THIS IS A STORY FOR HOLLYWOOD: From 1958 through 1964, Butch Warren earned his reputation in the jazz world as a creator of compelling, classic bass lines: “Watermelon Man,” “Blue Bossa,” “Recorda Me,” “Una Mas,” and many more. After just a few years at the pinnacle of the hard-bop jazz scene, things went terribly wrong, and his career fell apart. Until recently . . . .
Warren grew up in Washington, D.C., listening to and playing with his father, Edward Warren, a pianist and organist. Butch Warren made early professional contacts through his father with players like Jimmy Cobb, Charlie Rouse, and his guitar-playing uncle Quentin Warren, who often jammed at their house.
“Billy Taylor, the bass player, came to Washington to live, and he left a bass at my father’s house,” says Warren. “He told me to get a teacher and learn how to play the bass the right way.” Warren took lessons with Joseph Willens, a classical bassist with the National Symphony.
Warren moved to New York City in 1958 at the age of 19 and began working with trumpeter Kenny Dorham. He soon became a first-call bassist for Blue Note Records, the premier jazz label at the time. He played boldly, flexed a strong groove, and provided the foundation for legendary hard-boppers: Sonny Clark, Jackie McClean, Donald Byrd, Herbie Hancock, Joe Henderson, and Dexter Gordon.
After working regularly with practically the entire artist roster of Blue Note Records for several years, Warren joined the Thelonious Monk Quartet in May 1963. Monk was at the peak of his popularity and had just signed with Columbia Records. For one year, Warren toured with Monk, and recorded Miles and Monk at Newport, and It’s Monk’s Time [both on Columbia].
“Butch was the youngest bass player who ever played with Monk,” says drummer and NBC News Producer Antoine Sanfuentes. “He had to come up with solo ideas that were consistent and on par with Monk, Frankie Dunlop and Charlie Rouse. That’s pretty daunting for a 23- year-old kid.”
Numerous recordings and videos exist from the group, including Live in Paris, Alhambra, Vol 1 & 2 [Esoldun], and Thelonious Monk 1963 in Japan [Baybridge]. Monk, whose nicknames included “the High Priest of Bebop,” “the Mad Monk,” and (when he was featured on the cover of Time in ’64) “the Loneliest Monk,” was a brilliant musician, but he could be a difficult bandleader. Butch managed to hold his own; his solo muse developed with Monk, and his work is documented on YouTube videos and several bootleg recordings. Says Sanfuentes, “Almost every tune he played with Monk involved an elaborate bass solo.”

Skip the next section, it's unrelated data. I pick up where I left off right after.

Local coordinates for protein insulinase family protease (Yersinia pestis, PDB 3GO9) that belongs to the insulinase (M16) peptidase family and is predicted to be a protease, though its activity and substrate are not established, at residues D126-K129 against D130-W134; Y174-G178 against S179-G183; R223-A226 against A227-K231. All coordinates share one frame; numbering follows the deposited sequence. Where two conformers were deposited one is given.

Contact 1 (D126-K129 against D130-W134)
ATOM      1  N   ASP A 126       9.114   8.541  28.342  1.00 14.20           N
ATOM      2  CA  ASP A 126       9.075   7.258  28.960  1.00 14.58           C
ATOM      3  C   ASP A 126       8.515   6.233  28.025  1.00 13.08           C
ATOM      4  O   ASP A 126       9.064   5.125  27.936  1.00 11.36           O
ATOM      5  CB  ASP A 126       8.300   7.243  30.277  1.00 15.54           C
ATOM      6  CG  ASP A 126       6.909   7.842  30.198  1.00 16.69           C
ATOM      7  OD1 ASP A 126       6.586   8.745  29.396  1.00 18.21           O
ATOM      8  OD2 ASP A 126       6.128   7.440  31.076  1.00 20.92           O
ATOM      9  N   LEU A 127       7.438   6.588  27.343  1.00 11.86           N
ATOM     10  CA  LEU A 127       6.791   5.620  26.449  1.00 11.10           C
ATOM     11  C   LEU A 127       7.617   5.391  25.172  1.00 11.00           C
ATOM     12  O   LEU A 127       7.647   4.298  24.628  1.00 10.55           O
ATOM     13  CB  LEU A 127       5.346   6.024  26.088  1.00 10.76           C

Over the course of a few years, Warren’s career had skyrocketed, but he had severe personal problems, exacerbated by drug abuse. He found his ability and desire to function as a bass player waning. In 1964, everything crashed back to earth, and he had to leave New York. His father Edward took Butch Warren back to their hometown of Washington, and checked him into a hospital. The next four decades were rough for Warren, who moved in and out of institutions and sometimes lived on the street. His musical career was put on hold—for 40 years.
These days, Warren has his own apartment, receives some support from social services, and usually eats at least one meal a day in a soup kitchen. He is a survivor, strong and proud, always ready to make the next gig.
Warren says, “We play every Tuesday night at Tryst [13th & Adams Morgan in Washington]. We’re doing standards, like ‘I Thought About You’ and a lot of Dizzy Gillespie tunes.” Warren has several album projects coming out this spring in celebration of his return to the jazz scene. With the help of bassist and engineer Jim Robeson, Warren has recorded an album with his D.C. band [Butch’s Blues, scheduled for a Spring release].
French saxophonist Pierrick Menuau is also releasing radio recordings from Warren’s tour of France in May 2010 [Butch Warren French 5tet, Black & Blue]. The new recordings feature some of Warren’s compositions, including “A Little Chippie,” a tune he wrote for his nephew, and “I Remember Monk.”
Sanfuentes says, “Butch has said that jazz is survival—and he will never put that bass down. Getting old as a musician without a lot of funds is hard, but it could be a lot worse. He lives paycheck to paycheck— if there is a paycheck. When you think about all of the challenges that he has been through in his adult life, you have to hand it to him.”
Offering advice for younger players, Warren says, “Don’t forget what you already learned!” Trying to distill over a half-century of jazz and life lessons, the seasoned jazz veteran continues, “Remember everything you ever learned, because in jazz anything and everything goes.”
In his tenure as a mainstay on the hard-bop jazz scene, Warren managed to create definitive bass lines to some of the most enduring jazz standards. Says Sanfuentes, “You have to see him now when he gets into it—sometimes he still seems like the twentysomething kid who hit PAUSE on his career and disappeared into obscurity.” The bass community owes Mr. Warren our deepest thanks and respect. He’s the real deal.
HEAR HIM ON
Sonny Clark, Leapin’ and Lopin’ [Blue Note, 1961]; Dexter Gordon, Go! [Blue Note, 1962]; Herbie Hancock, Takin’ Off [Blue Note, 1962]; Joe Henderson, Page One [Blue Note, 1963]; Kenny Dorham, Una Mas [Blue Note, 1963]; Thelonious Monk, It’s Monk’s Time [Columbia, 1964]